Concerns and Criticisms

Half the Sky has received its share of both praise and criticism at every step.

Critics have assailed Kristof for putting himself at the center of the story, for promoting neo-liberal solutions and focusing too heavily on white saviors and dark skinned victims. Sayantani DasGupta wrote about the use of the famous actresses in the documentary for the Racialicious blog saying:

These actresses are not there to share, say, their own stories of gender violence, or because they are already involved in anti-gender violence work in the U.S. or even work already going on in these countries. Rather, they are there as tourists of violence, often visiting those countries for the first time with Kristof. They are wealthy celebrities whose lives, as Meg Ryan tells one sex trafficked Cambodian teen, are “far from” the experience they were witnessing.

Some of the same criticisms that have been leveled at Kristof’s prior work have been aimed at the game. Dr Laura Agustín called the game’s idea paternalistic in January 2012 column for Counter Punch.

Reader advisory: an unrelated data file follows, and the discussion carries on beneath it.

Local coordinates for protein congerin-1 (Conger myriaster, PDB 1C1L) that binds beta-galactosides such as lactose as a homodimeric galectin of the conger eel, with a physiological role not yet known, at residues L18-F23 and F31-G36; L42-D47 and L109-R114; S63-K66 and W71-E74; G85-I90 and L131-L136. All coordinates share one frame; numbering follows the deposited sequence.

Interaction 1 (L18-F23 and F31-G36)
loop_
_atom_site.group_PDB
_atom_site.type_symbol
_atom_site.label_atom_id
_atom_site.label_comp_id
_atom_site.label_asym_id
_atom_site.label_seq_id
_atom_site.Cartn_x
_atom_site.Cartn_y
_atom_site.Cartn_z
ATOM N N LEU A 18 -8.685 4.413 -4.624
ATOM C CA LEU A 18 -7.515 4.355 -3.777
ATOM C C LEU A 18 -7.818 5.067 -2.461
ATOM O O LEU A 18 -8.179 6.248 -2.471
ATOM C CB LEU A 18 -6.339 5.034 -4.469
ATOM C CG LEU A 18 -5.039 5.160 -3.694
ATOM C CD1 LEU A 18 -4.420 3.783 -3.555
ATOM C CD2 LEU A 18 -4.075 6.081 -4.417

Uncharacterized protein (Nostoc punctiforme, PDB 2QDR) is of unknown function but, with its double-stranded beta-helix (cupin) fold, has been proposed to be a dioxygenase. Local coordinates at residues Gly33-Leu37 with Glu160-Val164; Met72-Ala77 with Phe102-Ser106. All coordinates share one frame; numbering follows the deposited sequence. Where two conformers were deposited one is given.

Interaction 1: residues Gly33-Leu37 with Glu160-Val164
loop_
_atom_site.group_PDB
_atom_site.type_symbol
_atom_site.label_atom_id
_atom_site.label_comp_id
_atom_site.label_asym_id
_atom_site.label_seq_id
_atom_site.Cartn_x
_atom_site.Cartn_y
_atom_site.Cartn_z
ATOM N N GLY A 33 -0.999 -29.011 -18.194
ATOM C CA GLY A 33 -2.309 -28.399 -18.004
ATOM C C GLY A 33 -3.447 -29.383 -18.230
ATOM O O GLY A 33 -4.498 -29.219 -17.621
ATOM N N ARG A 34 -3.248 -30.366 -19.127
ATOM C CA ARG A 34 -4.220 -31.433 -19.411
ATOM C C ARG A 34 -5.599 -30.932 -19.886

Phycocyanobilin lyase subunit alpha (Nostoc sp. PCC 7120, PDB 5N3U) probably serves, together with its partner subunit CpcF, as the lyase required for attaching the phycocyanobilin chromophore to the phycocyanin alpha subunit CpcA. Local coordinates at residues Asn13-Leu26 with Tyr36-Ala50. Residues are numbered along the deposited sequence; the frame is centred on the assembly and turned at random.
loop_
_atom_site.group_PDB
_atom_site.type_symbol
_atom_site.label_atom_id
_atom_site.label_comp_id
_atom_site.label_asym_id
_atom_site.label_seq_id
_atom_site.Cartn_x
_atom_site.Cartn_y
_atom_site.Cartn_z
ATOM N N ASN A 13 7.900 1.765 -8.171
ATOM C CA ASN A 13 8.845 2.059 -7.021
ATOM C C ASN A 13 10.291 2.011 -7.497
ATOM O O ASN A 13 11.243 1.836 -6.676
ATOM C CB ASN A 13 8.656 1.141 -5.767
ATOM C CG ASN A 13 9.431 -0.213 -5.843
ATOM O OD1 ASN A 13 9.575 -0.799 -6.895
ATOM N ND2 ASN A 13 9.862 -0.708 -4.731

Kristof says his game will be a Facebook app like FarmVille: “You’ll have a village, and in order to nurture this village, you’ll have to look after the women and girls in the village.” The paternalism couldn’t be clearer, and to show it’s all not just a game (because there’sactual money involved), schools and refugee camps get funds if you play well. A nice philanthropic touch.

Writer Anne Elizabeth Moore described the game as disempowering. Moore recently wrote an article in The Baffler that connected the Half the Sky documentary with Milton Friedman’s 1980 series Free to Choose. She connected the narrative structures of the two and argued that they both found ways to champion neoliberalism in a way that gave little opportunity for the viewer to raise any questions.